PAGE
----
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Lancet Gastroenterol Hepatol. 2017 May;2(5):354-360. doi: 10.1016/S2468-1253(17)30054-7. Epub 2017 Mar 23.

Restrictive versus liberal blood transfusion for gastrointestinal bleeding: a systematic review and meta-analysis of randomised controlled trials.

Author information

1
Centre for Statistics in Medicine, Botnar Research Centre, Nuffield Department of Orthopaedics, Rheumatology and Musculoskeletal Sciences, University of Oxford, Oxford, UK; Applied Health Research Centre, Li Ka Shing Knowledge Institute of St Michael's Hospital, Faculty of Medicine, University of Toronto, Canada.
2
Nuffield Division of Clinical Laboratory Sciences, University of Oxford, Oxford, UK; NHS Blood and Transplant, John Radcliffe Hospital, Oxford, UK.
3
Centre for Statistics in Medicine, Botnar Research Centre, Nuffield Department of Orthopaedics, Rheumatology and Musculoskeletal Sciences, University of Oxford, Oxford, UK.
4
Glasgow Royal Infirmary, Glasgow, UK.
5
NHS Blood and Transplant, John Radcliffe Hospital, Oxford, UK.
6
Centre for Statistics in Medicine, Botnar Research Centre, Nuffield Department of Orthopaedics, Rheumatology and Musculoskeletal Sciences, University of Oxford, Oxford, UK; Oxford Clinical Trials Research Unit, University of Oxford, Oxford, UK.
7
Pragmatic Clinical Trials Unit, Queen Mary University of London, London, UK.
8
Nottingham Digestive Disease Centre, Nottingham, UK.
9
McGill University, Montreal, QC, Canada.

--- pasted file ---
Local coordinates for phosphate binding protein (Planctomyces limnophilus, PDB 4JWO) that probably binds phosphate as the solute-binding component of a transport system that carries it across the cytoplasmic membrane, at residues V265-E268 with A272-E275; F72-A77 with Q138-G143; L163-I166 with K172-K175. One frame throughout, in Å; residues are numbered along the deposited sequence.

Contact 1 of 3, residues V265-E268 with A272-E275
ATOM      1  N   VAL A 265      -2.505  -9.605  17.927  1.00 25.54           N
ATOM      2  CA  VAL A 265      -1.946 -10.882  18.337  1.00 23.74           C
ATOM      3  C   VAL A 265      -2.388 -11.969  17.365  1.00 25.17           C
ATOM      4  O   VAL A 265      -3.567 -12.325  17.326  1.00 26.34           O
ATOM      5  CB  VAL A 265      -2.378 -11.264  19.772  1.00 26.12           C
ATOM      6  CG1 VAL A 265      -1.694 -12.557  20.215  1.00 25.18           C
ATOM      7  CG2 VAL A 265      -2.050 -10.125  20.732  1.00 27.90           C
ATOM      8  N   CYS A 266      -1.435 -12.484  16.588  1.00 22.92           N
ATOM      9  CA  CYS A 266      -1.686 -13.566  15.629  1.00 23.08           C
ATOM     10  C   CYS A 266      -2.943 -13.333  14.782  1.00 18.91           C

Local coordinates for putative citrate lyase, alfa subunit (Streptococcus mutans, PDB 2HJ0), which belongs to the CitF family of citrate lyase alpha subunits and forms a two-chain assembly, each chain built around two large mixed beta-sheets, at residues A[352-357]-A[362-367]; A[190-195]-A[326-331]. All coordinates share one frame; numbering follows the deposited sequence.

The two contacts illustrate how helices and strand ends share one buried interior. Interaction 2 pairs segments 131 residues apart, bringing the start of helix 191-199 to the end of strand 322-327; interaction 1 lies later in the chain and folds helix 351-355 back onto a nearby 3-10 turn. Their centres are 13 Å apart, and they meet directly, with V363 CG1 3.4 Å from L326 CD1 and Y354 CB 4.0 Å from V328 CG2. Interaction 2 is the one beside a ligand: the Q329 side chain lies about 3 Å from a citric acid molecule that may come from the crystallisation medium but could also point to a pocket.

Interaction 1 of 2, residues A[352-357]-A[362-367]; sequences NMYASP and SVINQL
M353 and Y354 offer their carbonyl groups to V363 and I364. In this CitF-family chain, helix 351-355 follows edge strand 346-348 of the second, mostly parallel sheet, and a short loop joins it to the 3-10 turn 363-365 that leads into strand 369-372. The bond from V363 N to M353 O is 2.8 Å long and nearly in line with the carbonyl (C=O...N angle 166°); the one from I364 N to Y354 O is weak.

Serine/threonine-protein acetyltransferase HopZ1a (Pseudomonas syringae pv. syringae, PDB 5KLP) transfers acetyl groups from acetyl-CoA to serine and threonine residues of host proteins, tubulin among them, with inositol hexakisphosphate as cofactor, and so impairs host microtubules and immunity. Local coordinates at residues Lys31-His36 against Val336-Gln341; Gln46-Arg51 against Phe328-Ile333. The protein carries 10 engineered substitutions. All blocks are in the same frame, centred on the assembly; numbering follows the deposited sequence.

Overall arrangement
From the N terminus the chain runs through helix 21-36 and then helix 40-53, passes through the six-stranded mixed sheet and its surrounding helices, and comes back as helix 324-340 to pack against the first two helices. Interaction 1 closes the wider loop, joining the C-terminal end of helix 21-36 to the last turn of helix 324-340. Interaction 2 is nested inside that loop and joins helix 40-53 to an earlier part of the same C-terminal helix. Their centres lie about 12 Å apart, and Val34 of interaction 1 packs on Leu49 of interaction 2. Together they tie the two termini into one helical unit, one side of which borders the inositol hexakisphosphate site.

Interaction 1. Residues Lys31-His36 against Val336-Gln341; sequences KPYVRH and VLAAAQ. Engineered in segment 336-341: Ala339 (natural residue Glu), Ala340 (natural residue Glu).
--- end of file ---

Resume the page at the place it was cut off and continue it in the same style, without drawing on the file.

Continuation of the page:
10
NIHR BRC, University of Oxford, Oxford, UK; NHS Blood and Transplant, John Radcliffe Hospital, Oxford, UK.
11
Department of Medicine, Western University, London, ON, Canada; Department of Epidemiology and Biostatistics, Western University, London, ON, Canada. Electronic address: vjairath@uwo.ca.

Abstract

BACKGROUND:

Acute upper gastrointestinal bleeding is a leading indication for red blood cell (RBC) transfusion worldwide, although optimal thresholds for transfusion are debated.

METHODS:

We searched MEDLINE, Embase, CENTRAL, CINAHL, and the Transfusion Evidence Library from inception to Oct 20, 2016, for randomised controlled trials comparing restrictive and liberal RBC transfusion strategies for acute upper gastrointestinal bleeding. Main outcomes were mortality, rebleeding, ischaemic events, and mean RBC transfusion. We computed pooled estimates for each outcome by random effects meta-analysis, and individual participant data for a cluster randomised trial were re-analysed to facilitate meta-analysis. We compared treatment effects between patient subgroups, including patients with liver cirrhosis, patients with non-variceal upper gastrointestinal bleeding, and patients with ischaemic heart disease at baseline.

FINDINGS:

We included four published and one unpublished randomised controlled trial, totalling 1965 participants. The number of RBC units transfused was lower in the restrictive transfusion group than in the liberal transfusion group (mean difference -1·73 units, 95% CI -2·36 to -1·11, p<0·0001). Restrictive transfusion was associated with lower risk of all-cause mortality (relative risk [RR] 0·65, 95% CI 0·44-0·97, p=0·03) and rebleeding overall (0·58, 0·40-0·84, p=0·004). We detected no difference in risk of ischaemic events. There were no statistically significant differences in the subgroups.

INTERPRETATION:

These results support more widespread implementation of restrictive transfusion policies for adults with acute upper gastrointestinal bleeding.

FUNDING:

None.

Comment in

PMID:
28397699
DOI:
10.1016/S2468-1253(17)30054-7
[Indexed for MEDLINE]

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